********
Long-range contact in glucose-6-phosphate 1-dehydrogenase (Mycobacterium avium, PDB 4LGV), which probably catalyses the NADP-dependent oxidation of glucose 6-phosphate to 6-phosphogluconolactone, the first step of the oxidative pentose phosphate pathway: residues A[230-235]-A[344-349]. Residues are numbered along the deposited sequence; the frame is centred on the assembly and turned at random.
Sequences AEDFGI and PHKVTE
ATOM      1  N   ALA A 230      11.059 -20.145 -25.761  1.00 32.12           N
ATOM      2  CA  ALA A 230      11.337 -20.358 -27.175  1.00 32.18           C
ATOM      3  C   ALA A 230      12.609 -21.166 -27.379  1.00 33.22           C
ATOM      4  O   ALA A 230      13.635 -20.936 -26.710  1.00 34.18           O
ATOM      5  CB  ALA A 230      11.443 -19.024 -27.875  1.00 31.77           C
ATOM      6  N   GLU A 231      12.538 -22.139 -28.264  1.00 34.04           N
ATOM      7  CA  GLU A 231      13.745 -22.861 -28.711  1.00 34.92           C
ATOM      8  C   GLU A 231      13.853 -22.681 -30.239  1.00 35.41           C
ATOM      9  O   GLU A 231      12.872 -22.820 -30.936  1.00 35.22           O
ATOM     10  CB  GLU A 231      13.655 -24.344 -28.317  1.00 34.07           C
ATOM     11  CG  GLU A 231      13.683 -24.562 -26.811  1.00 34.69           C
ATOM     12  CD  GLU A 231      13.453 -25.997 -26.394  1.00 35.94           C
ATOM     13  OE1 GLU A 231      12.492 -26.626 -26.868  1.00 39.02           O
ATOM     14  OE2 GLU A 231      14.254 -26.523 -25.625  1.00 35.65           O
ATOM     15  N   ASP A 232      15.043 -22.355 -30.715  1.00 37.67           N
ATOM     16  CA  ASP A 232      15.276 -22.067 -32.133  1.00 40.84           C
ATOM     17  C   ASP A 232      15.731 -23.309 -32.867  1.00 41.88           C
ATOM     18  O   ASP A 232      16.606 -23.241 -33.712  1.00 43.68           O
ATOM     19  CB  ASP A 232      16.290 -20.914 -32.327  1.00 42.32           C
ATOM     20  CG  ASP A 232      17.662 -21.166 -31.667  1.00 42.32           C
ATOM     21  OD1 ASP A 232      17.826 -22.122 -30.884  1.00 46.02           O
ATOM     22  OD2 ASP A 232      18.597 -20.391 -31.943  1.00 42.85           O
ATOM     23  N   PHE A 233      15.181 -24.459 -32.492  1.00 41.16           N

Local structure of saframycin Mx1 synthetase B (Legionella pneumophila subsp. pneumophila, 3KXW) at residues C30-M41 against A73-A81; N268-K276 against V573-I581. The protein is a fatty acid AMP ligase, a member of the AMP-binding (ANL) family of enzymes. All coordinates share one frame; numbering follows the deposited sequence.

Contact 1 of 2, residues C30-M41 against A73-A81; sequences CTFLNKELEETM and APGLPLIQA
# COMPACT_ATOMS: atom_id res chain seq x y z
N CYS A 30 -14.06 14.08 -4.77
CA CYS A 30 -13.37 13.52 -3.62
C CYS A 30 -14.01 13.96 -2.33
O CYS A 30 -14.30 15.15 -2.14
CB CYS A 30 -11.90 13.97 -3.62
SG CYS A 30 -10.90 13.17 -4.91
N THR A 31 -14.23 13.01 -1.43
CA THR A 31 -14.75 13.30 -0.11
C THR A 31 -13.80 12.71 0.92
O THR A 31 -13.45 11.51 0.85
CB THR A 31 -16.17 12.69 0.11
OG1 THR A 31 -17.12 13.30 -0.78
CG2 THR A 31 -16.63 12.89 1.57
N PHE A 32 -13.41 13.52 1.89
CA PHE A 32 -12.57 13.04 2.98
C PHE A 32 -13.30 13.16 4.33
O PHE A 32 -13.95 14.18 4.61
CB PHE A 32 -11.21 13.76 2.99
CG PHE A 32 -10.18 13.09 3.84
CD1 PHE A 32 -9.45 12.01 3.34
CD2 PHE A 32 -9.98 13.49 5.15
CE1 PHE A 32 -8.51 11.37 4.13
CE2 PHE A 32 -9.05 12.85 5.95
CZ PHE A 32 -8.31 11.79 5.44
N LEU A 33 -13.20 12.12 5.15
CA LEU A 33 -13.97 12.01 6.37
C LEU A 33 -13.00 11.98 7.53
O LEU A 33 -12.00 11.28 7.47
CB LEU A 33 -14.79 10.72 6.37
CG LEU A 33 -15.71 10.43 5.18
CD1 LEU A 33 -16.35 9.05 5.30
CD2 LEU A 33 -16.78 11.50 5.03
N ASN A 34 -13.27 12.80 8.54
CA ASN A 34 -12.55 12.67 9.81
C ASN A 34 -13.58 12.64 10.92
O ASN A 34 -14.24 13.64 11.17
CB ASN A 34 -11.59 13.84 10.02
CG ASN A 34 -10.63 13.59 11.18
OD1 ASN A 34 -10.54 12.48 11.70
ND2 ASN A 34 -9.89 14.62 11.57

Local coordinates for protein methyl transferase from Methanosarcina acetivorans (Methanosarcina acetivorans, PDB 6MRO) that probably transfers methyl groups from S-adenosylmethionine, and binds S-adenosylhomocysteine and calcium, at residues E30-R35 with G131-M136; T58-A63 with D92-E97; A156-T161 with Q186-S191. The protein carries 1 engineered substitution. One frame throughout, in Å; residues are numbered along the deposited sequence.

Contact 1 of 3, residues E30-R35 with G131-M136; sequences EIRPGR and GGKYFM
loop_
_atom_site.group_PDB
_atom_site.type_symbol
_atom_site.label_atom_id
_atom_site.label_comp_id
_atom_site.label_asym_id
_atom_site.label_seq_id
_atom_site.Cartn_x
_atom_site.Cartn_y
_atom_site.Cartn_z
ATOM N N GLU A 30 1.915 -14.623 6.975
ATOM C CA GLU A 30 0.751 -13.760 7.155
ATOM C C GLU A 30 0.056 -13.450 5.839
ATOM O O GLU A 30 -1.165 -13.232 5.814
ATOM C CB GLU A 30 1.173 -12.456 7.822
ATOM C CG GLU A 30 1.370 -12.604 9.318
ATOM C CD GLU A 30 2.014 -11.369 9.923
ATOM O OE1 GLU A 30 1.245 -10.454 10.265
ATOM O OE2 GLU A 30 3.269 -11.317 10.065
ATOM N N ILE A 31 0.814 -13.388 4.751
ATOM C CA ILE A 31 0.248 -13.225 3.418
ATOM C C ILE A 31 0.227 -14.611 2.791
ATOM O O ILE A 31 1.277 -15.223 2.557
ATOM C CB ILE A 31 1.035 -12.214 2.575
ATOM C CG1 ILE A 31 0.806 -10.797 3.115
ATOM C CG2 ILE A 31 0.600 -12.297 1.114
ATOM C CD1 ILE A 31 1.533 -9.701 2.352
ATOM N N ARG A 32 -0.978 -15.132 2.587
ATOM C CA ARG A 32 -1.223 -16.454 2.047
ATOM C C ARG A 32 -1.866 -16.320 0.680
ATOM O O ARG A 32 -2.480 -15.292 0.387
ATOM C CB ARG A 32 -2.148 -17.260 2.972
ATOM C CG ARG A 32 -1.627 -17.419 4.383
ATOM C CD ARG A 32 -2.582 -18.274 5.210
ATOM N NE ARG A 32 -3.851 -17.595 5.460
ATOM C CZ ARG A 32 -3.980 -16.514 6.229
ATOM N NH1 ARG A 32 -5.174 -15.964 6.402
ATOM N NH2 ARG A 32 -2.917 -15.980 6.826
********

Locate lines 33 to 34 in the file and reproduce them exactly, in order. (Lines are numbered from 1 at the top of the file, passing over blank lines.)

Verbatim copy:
CB CYS A 30 -11.90 13.97 -3.62
SG CYS A 30 -10.90 13.17 -4.91